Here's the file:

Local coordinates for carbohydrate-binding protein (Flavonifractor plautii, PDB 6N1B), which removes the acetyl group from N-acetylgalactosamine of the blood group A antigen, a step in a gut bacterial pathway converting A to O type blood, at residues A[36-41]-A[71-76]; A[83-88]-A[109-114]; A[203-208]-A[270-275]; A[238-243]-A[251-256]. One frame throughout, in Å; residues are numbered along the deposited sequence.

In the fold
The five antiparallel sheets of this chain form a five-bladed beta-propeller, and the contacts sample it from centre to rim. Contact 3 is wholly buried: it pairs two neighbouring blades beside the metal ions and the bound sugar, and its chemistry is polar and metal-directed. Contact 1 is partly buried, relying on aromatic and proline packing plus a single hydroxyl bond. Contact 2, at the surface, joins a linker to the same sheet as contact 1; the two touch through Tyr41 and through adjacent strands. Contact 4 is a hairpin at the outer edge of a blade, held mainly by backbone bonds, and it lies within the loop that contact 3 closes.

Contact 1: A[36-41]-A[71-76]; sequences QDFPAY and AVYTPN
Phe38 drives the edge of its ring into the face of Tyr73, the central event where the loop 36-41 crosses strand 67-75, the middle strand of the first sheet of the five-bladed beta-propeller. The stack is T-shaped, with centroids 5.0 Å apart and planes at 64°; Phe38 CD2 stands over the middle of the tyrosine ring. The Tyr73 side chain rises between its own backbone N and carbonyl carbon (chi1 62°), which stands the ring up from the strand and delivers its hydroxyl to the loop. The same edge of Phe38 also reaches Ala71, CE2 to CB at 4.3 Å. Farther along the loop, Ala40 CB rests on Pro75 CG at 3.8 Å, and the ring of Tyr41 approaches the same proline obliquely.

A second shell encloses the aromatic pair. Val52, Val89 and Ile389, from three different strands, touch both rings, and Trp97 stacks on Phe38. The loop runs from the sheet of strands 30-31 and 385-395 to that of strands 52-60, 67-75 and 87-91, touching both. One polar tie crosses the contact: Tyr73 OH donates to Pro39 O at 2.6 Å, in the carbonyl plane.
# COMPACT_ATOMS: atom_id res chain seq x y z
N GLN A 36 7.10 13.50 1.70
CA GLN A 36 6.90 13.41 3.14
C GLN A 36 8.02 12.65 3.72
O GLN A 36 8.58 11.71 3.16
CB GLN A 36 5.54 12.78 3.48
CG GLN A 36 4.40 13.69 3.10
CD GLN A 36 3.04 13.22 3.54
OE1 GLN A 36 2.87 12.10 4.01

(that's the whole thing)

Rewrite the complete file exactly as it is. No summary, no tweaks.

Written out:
Local coordinates for carbohydrate-binding protein (Flavonifractor plautii, PDB 6N1B), which removes the acetyl group from N-acetylgalactosamine of the blood group A antigen, a step in a gut bacterial pathway converting A to O type blood, at residues A[36-41]-A[71-76]; A[83-88]-A[109-114]; A[203-208]-A[270-275]; A[238-243]-A[251-256]. One frame throughout, in Å; residues are numbered along the deposited sequence.

In the fold
The five antiparallel sheets of this chain form a five-bladed beta-propeller, and the contacts sample it from centre to rim. Contact 3 is wholly buried: it pairs two neighbouring blades beside the metal ions and the bound sugar, and its chemistry is polar and metal-directed. Contact 1 is partly buried, relying on aromatic and proline packing plus a single hydroxyl bond. Contact 2, at the surface, joins a linker to the same sheet as contact 1; the two touch through Tyr41 and through adjacent strands. Contact 4 is a hairpin at the outer edge of a blade, held mainly by backbone bonds, and it lies within the loop that contact 3 closes.

Contact 1: A[36-41]-A[71-76]; sequences QDFPAY and AVYTPN
Phe38 drives the edge of its ring into the face of Tyr73, the central event where the loop 36-41 crosses strand 67-75, the middle strand of the first sheet of the five-bladed beta-propeller. The stack is T-shaped, with centroids 5.0 Å apart and planes at 64°; Phe38 CD2 stands over the middle of the tyrosine ring. The Tyr73 side chain rises between its own backbone N and carbonyl carbon (chi1 62°), which stands the ring up from the strand and delivers its hydroxyl to the loop. The same edge of Phe38 also reaches Ala71, CE2 to CB at 4.3 Å. Farther along the loop, Ala40 CB rests on Pro75 CG at 3.8 Å, and the ring of Tyr41 approaches the same proline obliquely.

A second shell encloses the aromatic pair. Val52, Val89 and Ile389, from three different strands, touch both rings, and Trp97 stacks on Phe38. The loop runs from the sheet of strands 30-31 and 385-395 to that of strands 52-60, 67-75 and 87-91, touching both. One polar tie crosses the contact: Tyr73 OH donates to Pro39 O at 2.6 Å, in the carbonyl plane.
# COMPACT_ATOMS: atom_id res chain seq x y z
N GLN A 36 7.10 13.50 1.70
CA GLN A 36 6.90 13.41 3.14
C GLN A 36 8.02 12.65 3.72
O GLN A 36 8.58 11.71 3.16
CB GLN A 36 5.54 12.78 3.48
CG GLN A 36 4.40 13.69 3.10
CD GLN A 36 3.04 13.22 3.54
OE1 GLN A 36 2.87 12.10 4.01